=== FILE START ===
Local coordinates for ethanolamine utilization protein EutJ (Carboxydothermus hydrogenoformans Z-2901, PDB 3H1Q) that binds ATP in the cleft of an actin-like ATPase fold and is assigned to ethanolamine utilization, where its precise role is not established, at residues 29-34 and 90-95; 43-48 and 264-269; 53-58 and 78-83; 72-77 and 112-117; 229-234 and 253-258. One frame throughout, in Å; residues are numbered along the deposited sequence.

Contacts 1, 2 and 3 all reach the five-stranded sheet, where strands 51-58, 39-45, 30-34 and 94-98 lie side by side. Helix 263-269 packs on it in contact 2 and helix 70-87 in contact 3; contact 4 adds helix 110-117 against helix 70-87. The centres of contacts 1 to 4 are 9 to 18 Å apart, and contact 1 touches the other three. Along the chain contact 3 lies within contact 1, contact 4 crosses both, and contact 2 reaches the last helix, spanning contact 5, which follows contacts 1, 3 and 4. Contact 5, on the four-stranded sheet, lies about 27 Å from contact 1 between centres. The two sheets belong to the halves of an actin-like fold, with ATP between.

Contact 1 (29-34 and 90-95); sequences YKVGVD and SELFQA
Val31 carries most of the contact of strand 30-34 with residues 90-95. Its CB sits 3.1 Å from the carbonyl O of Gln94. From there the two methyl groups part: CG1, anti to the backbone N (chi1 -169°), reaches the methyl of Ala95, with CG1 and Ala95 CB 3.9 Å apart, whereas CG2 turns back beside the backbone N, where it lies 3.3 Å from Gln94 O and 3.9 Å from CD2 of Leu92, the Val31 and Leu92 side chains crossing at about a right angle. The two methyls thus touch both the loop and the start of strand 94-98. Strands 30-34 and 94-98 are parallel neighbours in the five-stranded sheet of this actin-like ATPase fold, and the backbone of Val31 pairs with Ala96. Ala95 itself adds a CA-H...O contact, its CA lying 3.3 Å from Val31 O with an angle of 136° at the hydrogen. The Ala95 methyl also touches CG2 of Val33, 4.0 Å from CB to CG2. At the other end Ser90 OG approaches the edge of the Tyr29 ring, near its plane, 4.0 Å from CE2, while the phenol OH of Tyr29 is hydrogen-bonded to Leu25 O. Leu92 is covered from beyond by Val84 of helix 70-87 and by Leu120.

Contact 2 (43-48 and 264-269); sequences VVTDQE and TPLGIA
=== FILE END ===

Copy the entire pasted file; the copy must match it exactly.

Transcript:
Local coordinates for ethanolamine utilization protein EutJ (Carboxydothermus hydrogenoformans Z-2901, PDB 3H1Q) that binds ATP in the cleft of an actin-like ATPase fold and is assigned to ethanolamine utilization, where its precise role is not established, at residues 29-34 and 90-95; 43-48 and 264-269; 53-58 and 78-83; 72-77 and 112-117; 229-234 and 253-258. One frame throughout, in Å; residues are numbered along the deposited sequence.

Contacts 1, 2 and 3 all reach the five-stranded sheet, where strands 51-58, 39-45, 30-34 and 94-98 lie side by side. Helix 263-269 packs on it in contact 2 and helix 70-87 in contact 3; contact 4 adds helix 110-117 against helix 70-87. The centres of contacts 1 to 4 are 9 to 18 Å apart, and contact 1 touches the other three. Along the chain contact 3 lies within contact 1, contact 4 crosses both, and contact 2 reaches the last helix, spanning contact 5, which follows contacts 1, 3 and 4. Contact 5, on the four-stranded sheet, lies about 27 Å from contact 1 between centres. The two sheets belong to the halves of an actin-like fold, with ATP between.

Contact 1 (29-34 and 90-95); sequences YKVGVD and SELFQA
Val31 carries most of the contact of strand 30-34 with residues 90-95. Its CB sits 3.1 Å from the carbonyl O of Gln94. From there the two methyl groups part: CG1, anti to the backbone N (chi1 -169°), reaches the methyl of Ala95, with CG1 and Ala95 CB 3.9 Å apart, whereas CG2 turns back beside the backbone N, where it lies 3.3 Å from Gln94 O and 3.9 Å from CD2 of Leu92, the Val31 and Leu92 side chains crossing at about a right angle. The two methyls thus touch both the loop and the start of strand 94-98. Strands 30-34 and 94-98 are parallel neighbours in the five-stranded sheet of this actin-like ATPase fold, and the backbone of Val31 pairs with Ala96. Ala95 itself adds a CA-H...O contact, its CA lying 3.3 Å from Val31 O with an angle of 136° at the hydrogen. The Ala95 methyl also touches CG2 of Val33, 4.0 Å from CB to CG2. At the other end Ser90 OG approaches the edge of the Tyr29 ring, near its plane, 4.0 Å from CE2, while the phenol OH of Tyr29 is hydrogen-bonded to Leu25 O. Leu92 is covered from beyond by Val84 of helix 70-87 and by Leu120.

Contact 2 (43-48 and 264-269); sequences VVTDQE and TPLGIA